“Stay. Just stay,” she begged in reply. The bell kept ringing. “I’ll do anything.” Hope burst her heart, disintegrating, and she choked on the rising bile of its death. “I swear. Name it. I’m sorry. I was wrong. You were fine.”

His head arrested mid-ring, cocked sideways to examine her.

“Just stay.” She held her hands out to him, palms up, empty.

“I can’t stay.”

“Can’t?” Her hands started to tremble, so she carefully closed the fingers on them and pulled them back. “Don’t you mean you won’t? Don’t you think that if you tried–just tried–you could find a way to stay?”

“I’m sorry.” A smile turned up his mouth at the corners, corners pointing to his eyes. The eyes were grinning death’s heads and she could not see her happiness there anymore. “I can’t.”

Can’t punched her squarely in the jaw, knocked her into her cart. In desperation she fought back. There was nothing to grab, nothing to hold, but still it found a grip on her throat and squeezed, turning her black and blue inside. Her hands tried to free her, but there was no purchase.

Her body swayed, trying to throw the can’t away. She screamed from her soul, screamed and screamed until the sounds broke past the can’t and came pouring out, past her tongue and teeth, splattering to the ground and flowing toward him.

The screams split, circling his feet but not touching him and his sad, deep, death’s head eyes. She lunged at him, all angry claws and hurtful teeth, but her hands fell useless at her side and she hadn’t moved from where she stood. She hurled a shriek at him, tried to throw her soul away, but it wouldn’t leave.

Her shriek bounced back at her, shattering her eardrums in bright red blood, leaving her deaf.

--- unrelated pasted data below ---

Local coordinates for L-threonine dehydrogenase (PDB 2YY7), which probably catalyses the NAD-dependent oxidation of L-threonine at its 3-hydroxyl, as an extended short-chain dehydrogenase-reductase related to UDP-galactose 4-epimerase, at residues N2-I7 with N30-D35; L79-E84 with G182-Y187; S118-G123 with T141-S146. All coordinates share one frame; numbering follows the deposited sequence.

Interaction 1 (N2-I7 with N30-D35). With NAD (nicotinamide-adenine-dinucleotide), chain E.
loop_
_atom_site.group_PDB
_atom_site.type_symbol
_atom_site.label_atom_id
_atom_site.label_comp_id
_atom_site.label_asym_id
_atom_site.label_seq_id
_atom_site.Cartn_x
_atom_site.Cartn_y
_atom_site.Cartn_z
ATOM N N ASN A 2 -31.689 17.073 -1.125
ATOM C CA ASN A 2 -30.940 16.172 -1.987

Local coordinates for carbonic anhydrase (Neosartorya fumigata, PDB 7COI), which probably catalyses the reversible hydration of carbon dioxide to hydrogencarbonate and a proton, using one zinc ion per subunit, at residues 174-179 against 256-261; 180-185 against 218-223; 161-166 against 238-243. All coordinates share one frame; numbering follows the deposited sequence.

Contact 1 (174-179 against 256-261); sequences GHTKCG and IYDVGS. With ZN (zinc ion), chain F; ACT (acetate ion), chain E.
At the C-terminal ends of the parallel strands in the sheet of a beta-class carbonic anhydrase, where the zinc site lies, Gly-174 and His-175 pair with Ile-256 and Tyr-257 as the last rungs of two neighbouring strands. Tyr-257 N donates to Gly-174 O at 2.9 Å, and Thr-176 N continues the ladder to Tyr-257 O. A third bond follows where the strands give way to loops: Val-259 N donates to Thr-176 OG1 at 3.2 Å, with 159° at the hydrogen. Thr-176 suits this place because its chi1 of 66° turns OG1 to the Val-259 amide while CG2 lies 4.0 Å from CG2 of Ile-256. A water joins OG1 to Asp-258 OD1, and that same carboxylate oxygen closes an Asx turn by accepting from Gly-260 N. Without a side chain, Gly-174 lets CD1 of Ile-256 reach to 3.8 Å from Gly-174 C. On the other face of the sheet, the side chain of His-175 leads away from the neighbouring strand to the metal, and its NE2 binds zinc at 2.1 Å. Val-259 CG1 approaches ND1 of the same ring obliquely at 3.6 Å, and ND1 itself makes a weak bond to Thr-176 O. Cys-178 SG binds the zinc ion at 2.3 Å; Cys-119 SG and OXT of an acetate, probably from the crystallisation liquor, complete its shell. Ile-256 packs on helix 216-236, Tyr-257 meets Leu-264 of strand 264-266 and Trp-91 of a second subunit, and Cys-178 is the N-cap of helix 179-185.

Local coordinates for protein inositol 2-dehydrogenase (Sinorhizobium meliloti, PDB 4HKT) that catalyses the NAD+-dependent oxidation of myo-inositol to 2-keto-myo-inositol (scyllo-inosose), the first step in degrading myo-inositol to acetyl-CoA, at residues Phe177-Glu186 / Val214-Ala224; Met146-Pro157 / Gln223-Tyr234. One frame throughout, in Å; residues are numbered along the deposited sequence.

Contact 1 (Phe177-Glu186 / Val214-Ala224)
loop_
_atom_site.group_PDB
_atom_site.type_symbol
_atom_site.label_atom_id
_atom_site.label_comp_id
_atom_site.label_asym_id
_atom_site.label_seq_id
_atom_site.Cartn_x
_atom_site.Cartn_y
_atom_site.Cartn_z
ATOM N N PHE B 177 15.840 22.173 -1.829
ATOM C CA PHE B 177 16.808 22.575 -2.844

She could not reach him.

Pain fell from her eyes, running into rivers racing toward her heart. She cried; she slowed. She stopped.

The silence engulfed him, and he spoke. Her ears healed at the touch of his voice. “It’ll be fine, you know,” he said.

“That’s what you said before.” Her feet were lead and she could not walk away. “You lied.” Her heart was lead, too, pulsing its weight in her guts. “I’m glad you’re dead.” Her lungs were ribbons, tied in beautiful knots, pulling her ribs tight to suffocate. “I hate you.”

His smile was tears. “Now you’re the liar.” He reached out and tugged at the beautiful knots, picked up her heart and tied it back into place. “I miss you.” He leaned in between her ribs, his warm breath sticking to the cold and unchanging lead. “I was wrong.”

“You were wrong,” she affirmed, crossing her arms.

“I was wrong,” he echoed, drifting back from her. She held his breath against her, and it stayed. “I still have to buy some things.” He hadn’t chosen any meat. “I can’t stay.”

“No.” She nodded. “I love you.”

He agreed, his breath strung between them. “Goodbye.”

He left without waiting, disappearing between the fresh green lettuce and the bountiful apples of the produce section, leaving his breath behind. She let him go because she couldn’t follow, turning her cart into the bread aisle without ever looking away

2 Responses to grief

  1. Pingback: Friday Writing! | Into the Wild

  2. Susan says:

    Nice imagery, I love vivid colors in writing, they seem to hardly ever show up, and colors to describe feelings is even better. I liked it. Even if it is really sad.